I don’t think that completive spirit has always been with me, I think when I started sailing I just wanted to get off my bum. But I grew up with red hair so I got bullied a lot, got into boxing and that kind of led into being more competitive. Then I was hooked; I was playing Rugby League, Aussie Rules, anything. By the time I finished high school I was sportsman of the year!

Being involved in competition taught me the beauty of sports. It doesn’t matter what you look like, what your hair colour, or skin colour, or where you came from. All that matters is, who wants it.

MH: Is it harder to get to the top or harder to stay there?

JS: To win anything at this level is such a huge amount of work and sacrifice. To be honest, I don’t think you can get to the top, I think you just constantly work to try and get there and keep on learning. The day that you stop is the day you get beaten or shouldn’t be involved anymore.

MH: What was your very first job?

JS: I used to work at a boatyard and drive a mini tug boat, taking people out on their boats. I was working there at a young age so it was definitely illegal, but I’d been around boats my whole life so I could do it with my eyes closed.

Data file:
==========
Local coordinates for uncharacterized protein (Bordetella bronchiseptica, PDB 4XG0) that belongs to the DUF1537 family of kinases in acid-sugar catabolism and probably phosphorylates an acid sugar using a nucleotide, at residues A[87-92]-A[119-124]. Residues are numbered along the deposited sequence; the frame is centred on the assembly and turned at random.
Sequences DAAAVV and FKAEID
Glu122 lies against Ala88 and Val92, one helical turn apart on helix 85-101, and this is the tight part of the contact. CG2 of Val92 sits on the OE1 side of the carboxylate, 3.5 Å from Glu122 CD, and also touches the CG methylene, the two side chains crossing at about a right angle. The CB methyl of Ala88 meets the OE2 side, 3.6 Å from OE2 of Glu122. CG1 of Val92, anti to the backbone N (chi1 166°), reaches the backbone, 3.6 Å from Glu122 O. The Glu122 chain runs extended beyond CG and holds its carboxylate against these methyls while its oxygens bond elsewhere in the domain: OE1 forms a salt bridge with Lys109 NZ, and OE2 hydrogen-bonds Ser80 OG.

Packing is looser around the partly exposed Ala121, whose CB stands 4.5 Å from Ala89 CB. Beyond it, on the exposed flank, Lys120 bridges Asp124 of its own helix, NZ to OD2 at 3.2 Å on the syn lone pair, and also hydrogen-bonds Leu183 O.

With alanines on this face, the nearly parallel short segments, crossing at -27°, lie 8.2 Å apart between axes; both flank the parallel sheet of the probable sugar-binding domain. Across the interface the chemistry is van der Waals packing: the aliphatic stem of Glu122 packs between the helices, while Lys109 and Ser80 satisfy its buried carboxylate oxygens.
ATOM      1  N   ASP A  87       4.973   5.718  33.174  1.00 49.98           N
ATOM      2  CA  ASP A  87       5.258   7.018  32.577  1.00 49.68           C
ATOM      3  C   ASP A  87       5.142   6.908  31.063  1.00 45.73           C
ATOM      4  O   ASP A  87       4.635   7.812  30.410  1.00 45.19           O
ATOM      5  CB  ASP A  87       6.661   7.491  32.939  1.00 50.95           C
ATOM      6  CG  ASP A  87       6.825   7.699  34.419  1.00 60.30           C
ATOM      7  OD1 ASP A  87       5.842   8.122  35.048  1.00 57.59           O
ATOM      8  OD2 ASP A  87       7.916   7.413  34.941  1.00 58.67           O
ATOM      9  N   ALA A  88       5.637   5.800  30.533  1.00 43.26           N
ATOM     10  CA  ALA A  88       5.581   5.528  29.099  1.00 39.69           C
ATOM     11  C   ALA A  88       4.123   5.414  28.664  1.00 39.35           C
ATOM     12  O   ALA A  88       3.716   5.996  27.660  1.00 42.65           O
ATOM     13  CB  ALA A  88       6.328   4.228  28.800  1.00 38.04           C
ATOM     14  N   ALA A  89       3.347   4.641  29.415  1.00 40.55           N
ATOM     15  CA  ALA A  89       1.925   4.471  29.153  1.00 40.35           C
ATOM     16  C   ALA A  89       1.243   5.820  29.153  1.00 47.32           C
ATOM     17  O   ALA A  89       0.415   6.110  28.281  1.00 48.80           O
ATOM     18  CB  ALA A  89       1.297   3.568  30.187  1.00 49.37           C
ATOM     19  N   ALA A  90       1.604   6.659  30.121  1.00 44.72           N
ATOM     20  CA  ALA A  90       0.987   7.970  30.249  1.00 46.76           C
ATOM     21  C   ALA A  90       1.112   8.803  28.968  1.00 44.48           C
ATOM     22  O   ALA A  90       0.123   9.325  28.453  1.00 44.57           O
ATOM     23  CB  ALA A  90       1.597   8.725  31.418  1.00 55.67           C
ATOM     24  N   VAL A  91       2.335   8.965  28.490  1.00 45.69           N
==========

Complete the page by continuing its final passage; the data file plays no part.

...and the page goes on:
MH: What’s on the cards for the future? 

I only want to be involved as long as I can be competitive and give the team a chance to win. But I just  love being involved in these big teams, it takes you out of your comfort zone. When it gets difficult and when so much is at stake, that’s what makes it incredibly rewarding. When it all comes together at the end, it’s very, very addictive.

MH: So no retirement just yet?

JS: I’m pretty focused on the next campaign and we’ll just play it as it comes.


MH: What did you spend your first big paycheck on?

JS: I bought my mum a car, a Subaru Forester. She’d never had a new car in her whole life.

MH: Legend. Finally, if you weren’t sailing, you’d be…

I think I would have like to have tried out for the SAS. I’ve met a few friends, NavySeals, through training, and I was fascinated by the similar mentality of doing anything for your team mates. I have massive amounts of respect for those guys because they put themselves second behind everyone else, including their country, first.